As neural plasticity involves a type of shaping of the brain for thought, emotion, and behavior we can be fairly sure that our political philosophy has a place within the cortex that is dynamic and probably attached to emotional centers. When we connect the philosophy with reason and communication skill we have developed a real talent. When we remain at the emotional level and try to articulate our beliefs we might get a bit personal.
Stick to your own values and what you believe regardless of any leader. These are your beliefs and that is a good thing
In addition to a good night sleep and plenty of rest to enable the brain to consolidate information learned during the day, the brain also benefits from quiet moments during the day.
A quiet moment does not involve any goal, task completion, or endpoint. It is about process and about being in the here and now. A quiet moment can occur anywhere at any time so long as you permit your brain to shut down and to turn inward.
Removing structure and demand from your existence enables your brain to freely roam and to explore ideas and feelings that get shut out with structure and task driven behavior. Your most creative moments will come from such experiences.
It is not easy to create quiet moments. You need to establish parts of your day when you remove all chores, all responsibilities, and all task demands. It is simply time to be, for you to exist. It might mean a walk, sitting on a bench or under a tree, or playing an instrument. There is no conscious deliberation, it is meditative and introspective.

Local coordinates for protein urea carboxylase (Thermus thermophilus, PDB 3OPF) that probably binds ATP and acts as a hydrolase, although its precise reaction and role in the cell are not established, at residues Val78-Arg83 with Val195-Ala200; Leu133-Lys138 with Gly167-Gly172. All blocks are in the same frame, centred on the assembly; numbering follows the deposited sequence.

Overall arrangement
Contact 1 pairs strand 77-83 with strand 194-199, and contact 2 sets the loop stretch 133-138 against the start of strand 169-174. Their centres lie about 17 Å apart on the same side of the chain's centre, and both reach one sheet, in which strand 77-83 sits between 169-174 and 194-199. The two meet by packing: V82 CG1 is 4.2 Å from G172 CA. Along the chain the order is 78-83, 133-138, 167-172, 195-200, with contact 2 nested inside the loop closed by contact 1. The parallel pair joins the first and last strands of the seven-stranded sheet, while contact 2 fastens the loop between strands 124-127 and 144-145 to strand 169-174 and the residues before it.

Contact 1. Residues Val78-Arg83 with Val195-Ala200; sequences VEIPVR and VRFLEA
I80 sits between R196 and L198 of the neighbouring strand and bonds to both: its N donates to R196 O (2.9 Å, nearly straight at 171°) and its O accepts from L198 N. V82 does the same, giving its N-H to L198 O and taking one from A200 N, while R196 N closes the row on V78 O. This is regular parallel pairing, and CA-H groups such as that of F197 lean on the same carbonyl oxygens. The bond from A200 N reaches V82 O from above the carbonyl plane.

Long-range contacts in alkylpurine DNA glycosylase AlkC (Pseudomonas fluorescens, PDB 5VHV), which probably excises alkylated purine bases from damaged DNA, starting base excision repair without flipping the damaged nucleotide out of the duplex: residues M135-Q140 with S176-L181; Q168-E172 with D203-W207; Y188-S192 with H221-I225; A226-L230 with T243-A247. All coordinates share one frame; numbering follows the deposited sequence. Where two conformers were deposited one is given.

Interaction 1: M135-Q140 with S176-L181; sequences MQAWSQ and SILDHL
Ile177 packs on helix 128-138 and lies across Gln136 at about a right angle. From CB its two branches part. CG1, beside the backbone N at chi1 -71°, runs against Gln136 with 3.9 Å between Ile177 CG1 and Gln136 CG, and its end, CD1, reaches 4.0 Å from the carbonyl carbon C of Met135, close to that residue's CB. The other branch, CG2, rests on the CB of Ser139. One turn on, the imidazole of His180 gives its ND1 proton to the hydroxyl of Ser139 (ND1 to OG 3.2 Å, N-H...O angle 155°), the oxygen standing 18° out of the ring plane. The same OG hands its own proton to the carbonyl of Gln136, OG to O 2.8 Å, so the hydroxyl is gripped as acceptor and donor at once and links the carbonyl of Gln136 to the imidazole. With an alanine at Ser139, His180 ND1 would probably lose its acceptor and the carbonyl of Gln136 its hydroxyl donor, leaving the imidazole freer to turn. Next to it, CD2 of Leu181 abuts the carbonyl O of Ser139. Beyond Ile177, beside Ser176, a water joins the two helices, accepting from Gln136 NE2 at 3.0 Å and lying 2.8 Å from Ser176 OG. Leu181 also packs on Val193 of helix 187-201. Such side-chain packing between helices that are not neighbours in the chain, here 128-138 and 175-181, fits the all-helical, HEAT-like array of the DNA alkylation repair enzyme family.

Sounds easy, but it is not. Give it a try and perhaps you will get in touch with your creative side!
Benefits of a Brain Healthy Lifestyle
Millions of children across the planet are enjoying their final weeks and days of summer break. Some of these children probably continued their academic habits by reading and attending different types of camps to stimulate their brains. My guess is the vast majority of children had “fun” meaning the academic part of their life has been tabled for the past two months.
Adjusting to the upcoming school year is never easy, regardless of age. With the remaining weeks left before school starts children might be wise to take 30 minutes a day to read and prepare for subjects that they have difficulty. There are some great workbooks at the local bookstores and your local school can most likely provide some worksheets to practice.
Lifestyle changes also need to begin including going to bed at earlier times in anticipation of having to rise quite early for the school day. Getting up earlier in the morning can help avoid the abrupt change from sleeping in to getting up four or more hours earlier that the school year demands.
Finally, children can think and talk about the good things they experience at school such as reuniting with friends and maybe a new pair of sneakers or a new outfit they can wear. The more school can be viewed as a positive the better the transition will be. It is always nice to hear a child say “I am excited to go back to school.”
Do you know what it means to truly be fit? Heart disease now is the number 2 cause of death for children under the age of 16. Suicide rates have doubled for children from the ages of 5-14 over the past twenty years. This generation will be the first generation that will not outlive their parents.